Comment: Learning Romanian - from the outside
I teach English to Romanians, so I understand how difficult it is to learn a foreign language. In fact, I recognize my students’ problems because of my own failed attempts to learn their language, Romanian. After 10 years in Romania, the level of my spoken Romanian might generously be described as “Advanced Beginner”.
One major problem is hearing the correct pronunciation. For example, a slightly inflected syllable can change the meaning of a word completely, for a foreigner. Words like ‘Doamna’ (Mrs) and ‘Doamne’ (God) sound pretty close to a stranger’s ear, especially when spoken quickly. And so, at the beginning of my stay in Romania, I thought there were lots of women called ‘Doamna Ajuta’ - Mrs Help us! My Romanian wife sighed and shook her head when she realized that I had confused ‘Doamna’ with ‘Doamne’. ‘Doamne ajuta’ - God, help us - had been transformed through my untutored ear to become ‘Mrs Help us’. Of course, there was that other fictional woman, Doamna Fereste, or rather ‘Doamne fereste’, - God, save us’.
Verbs in English can be irregular, and verb forms in Romanian are not all uniform either. So, just as in English, it’s vital to learn these verb forms to avoid embarrassing moments.
By chance, the ‘first voice’ of many Romanian verbs I heard when I settled in Romania ended with ‘esc’; platesc - I pay, gândesc - I think, privesc - I look, vorbesc - I speak, and so on. For no good reason, I assumed that ‘esc’ was the universal ending for the ‘first voice’ in Romanian.
Maybe it was also because so many Romanian names end with ‘escu’ that my assumption about ‘esc’ became entrenched - Tanasescu, Popescu, Antonescu, Eminescu and many other ‘escus’! Anyway, ‘esc’ was a sound I thought I heard when people around me spoke Romanian. This misunderstanding became embarrassingly clear one day while on a bus on my way to teach English at a company.
Rain was pouring from a black sky, the bus was packed and people were not in the best of moods: some were pushing and arguing. And every time the bus approached a stop, passengers blocked by those in front of them repeatedly asked, “Are you getting off?” In Romanian, this question is only one word, “Coboriti?”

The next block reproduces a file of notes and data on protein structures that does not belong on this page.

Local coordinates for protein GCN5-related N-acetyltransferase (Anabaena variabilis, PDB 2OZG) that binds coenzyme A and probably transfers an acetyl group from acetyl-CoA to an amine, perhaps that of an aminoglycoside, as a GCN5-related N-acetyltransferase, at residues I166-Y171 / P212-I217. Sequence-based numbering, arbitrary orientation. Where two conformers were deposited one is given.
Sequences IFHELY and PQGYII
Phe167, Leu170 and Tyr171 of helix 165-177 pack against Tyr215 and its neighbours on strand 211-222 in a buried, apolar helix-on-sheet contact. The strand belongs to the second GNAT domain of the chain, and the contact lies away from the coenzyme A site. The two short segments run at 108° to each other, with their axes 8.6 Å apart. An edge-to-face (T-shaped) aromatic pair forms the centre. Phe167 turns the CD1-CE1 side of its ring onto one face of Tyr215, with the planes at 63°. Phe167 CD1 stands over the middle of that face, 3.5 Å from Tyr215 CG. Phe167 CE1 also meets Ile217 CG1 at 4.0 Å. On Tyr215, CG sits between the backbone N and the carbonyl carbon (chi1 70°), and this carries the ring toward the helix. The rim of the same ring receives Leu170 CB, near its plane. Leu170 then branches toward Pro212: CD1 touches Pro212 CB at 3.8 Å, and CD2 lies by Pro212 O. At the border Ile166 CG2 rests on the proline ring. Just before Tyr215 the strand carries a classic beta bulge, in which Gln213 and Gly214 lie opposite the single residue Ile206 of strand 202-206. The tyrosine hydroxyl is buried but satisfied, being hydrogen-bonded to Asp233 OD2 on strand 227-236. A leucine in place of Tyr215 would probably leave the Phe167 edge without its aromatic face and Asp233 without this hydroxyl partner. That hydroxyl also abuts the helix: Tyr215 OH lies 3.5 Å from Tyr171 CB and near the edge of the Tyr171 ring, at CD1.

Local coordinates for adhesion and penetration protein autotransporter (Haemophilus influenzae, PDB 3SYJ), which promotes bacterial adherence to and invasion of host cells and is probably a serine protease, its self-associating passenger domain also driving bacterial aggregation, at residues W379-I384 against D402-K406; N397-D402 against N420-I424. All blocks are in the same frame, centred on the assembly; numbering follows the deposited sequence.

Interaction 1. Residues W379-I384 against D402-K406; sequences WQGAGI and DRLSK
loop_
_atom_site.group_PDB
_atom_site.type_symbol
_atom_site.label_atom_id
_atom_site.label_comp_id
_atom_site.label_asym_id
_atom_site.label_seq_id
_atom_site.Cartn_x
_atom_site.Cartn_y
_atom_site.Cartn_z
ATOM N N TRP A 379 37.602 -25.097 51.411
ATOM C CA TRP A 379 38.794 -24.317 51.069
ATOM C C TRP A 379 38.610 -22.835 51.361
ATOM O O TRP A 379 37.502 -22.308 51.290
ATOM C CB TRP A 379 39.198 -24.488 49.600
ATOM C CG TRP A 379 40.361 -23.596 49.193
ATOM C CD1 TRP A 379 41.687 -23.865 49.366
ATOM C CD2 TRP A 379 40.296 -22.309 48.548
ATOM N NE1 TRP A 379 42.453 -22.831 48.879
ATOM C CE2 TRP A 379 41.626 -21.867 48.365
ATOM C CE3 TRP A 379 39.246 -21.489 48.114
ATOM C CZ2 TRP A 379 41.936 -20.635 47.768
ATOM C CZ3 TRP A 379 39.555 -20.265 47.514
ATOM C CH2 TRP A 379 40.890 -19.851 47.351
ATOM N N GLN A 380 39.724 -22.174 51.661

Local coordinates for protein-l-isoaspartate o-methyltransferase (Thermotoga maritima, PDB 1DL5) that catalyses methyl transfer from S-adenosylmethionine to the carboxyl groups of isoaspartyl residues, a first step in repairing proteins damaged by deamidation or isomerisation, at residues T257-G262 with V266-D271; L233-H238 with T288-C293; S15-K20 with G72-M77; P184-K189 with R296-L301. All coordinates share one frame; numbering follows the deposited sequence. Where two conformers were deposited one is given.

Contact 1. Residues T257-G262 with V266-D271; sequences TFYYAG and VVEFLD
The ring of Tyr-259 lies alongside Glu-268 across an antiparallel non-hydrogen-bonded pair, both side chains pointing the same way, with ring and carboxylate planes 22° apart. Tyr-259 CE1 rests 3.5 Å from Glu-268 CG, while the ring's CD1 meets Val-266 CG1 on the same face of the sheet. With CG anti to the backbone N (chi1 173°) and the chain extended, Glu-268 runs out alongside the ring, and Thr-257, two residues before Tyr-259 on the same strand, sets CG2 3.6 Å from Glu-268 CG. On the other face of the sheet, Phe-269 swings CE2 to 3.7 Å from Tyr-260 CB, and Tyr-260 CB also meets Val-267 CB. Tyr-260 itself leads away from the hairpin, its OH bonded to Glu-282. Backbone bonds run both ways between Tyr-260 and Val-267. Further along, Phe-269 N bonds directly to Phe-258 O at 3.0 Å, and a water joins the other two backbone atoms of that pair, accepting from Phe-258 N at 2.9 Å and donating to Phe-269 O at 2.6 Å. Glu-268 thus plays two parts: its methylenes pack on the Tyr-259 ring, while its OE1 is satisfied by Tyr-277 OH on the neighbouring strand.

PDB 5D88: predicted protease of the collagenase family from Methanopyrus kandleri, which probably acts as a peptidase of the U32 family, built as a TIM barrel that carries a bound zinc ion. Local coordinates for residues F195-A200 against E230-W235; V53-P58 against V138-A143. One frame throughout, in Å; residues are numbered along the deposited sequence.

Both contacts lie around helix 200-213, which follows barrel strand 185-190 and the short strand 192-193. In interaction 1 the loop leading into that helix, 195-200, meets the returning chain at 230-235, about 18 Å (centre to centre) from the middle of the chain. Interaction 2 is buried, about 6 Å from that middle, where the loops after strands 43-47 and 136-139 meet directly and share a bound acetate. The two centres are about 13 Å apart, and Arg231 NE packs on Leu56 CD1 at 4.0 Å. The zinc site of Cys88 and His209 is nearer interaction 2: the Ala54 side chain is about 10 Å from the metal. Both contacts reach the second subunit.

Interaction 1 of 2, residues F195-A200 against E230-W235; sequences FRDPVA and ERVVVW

Behind me, there was an old lady who had decided to push her way to the door long before we had arrived at the stop. She shoved me in the back and yelled, ‘Coboriti?’
Trying to keep my temper, I half-turned my head and said loudly, “Doamna, moi, coboresc la prima!” - ‘Hey, missus, I’m getting off at the next stop!’
Heads turned, people laughed. I knew I had said something wrong, but did not know what. When I arrived to teach my class, I asked my students how to say “I’m getting off at the next stop.” Then, I realized that ‘cobor’ is the correct conjugation, and that ‘coboresc’ doesn’t exist. Well, you live and learn!
But I have discovered that if you can’t speak a language well, you can bluff your way through a conversation. There is a strategy I use to make it appear that I understand more Romanian than I really do, and I often advise my students to bluff their way through English in the same way.
As the Romanian speaker talks, I pay close attention and repeat a few words while nodding in agreement. For example, if they are talking about price increases, they might say, ‘Creșterea prețurilor este groaznica.’ - ‘The rise in prices is terrible’. I nod my head and repeat, ‘Da, prețurilor ... groaznica!’ I find that repeating adjectives and nouns carries any conversation along quite smoothly. But if I need to add some variety, the occasional interjection of ‘Pe bune?’ - ‘Really?’, works very well, too.
In fact, I have had several long ‘conversations’ that were a complete mystery to me. Nevertheless, my interlocutors were very pleased to have met a foreigner who had taken the trouble to learn Romanian to such a high standard! These ‘conversations’ often ended with warm handshakes, smiles and a feeling that we had both made a friend for life. In fact, I’m sure anyone from the European Commission observing these surreal quasi-conversations would be convinced that the ideal of European integration was, at last, being fulfilled!
And so, as the years go by and my fragmentary Romanian gradually assembles itself into some kind of coherence, I feel more at home. I will never speak Romanian perfectly, but the advantage is that my students are forced to speak English. In fact, when I meet new students, they are delighted that my Romanian appears to be negligible. And, of course, when I meet them, I’m delighted to find that their English, likewise, needs to be improved. It means they will need me for a year, or maybe two, at least! Misto! (Brilliant!)
By Angus McFarlane, Guest Writer